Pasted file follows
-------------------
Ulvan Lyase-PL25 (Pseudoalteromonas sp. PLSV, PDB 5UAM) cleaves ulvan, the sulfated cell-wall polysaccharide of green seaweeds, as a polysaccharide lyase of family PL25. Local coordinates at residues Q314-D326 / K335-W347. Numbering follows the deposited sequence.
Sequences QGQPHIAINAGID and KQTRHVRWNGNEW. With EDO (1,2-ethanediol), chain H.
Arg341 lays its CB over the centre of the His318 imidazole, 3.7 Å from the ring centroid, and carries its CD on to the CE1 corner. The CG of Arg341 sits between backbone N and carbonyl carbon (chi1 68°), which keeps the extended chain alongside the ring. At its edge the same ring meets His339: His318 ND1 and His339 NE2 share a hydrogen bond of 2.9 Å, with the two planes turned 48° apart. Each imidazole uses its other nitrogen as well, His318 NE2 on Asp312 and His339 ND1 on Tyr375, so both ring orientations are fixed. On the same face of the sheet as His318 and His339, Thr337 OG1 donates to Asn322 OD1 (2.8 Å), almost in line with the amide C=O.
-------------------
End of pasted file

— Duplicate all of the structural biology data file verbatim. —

Ulvan Lyase-PL25 (Pseudoalteromonas sp. PLSV, PDB 5UAM) cleaves ulvan, the sulfated cell-wall polysaccharide of green seaweeds, as a polysaccharide lyase of family PL25. Local coordinates at residues Q314-D326 / K335-W347. Numbering follows the deposited sequence.
Sequences QGQPHIAINAGID and KQTRHVRWNGNEW. With EDO (1,2-ethanediol), chain H.
Arg341 lays its CB over the centre of the His318 imidazole, 3.7 Å from the ring centroid, and carries its CD on to the CE1 corner. The CG of Arg341 sits between backbone N and carbonyl carbon (chi1 68°), which keeps the extended chain alongside the ring. At its edge the same ring meets His339: His318 ND1 and His339 NE2 share a hydrogen bond of 2.9 Å, with the two planes turned 48° apart. Each imidazole uses its other nitrogen as well, His318 NE2 on Asp312 and His339 ND1 on Tyr375, so both ring orientations are fixed. On the same face of the sheet as His318 and His339, Thr337 OG1 donates to Asn322 OD1 (2.8 Å), almost in line with the amide C=O.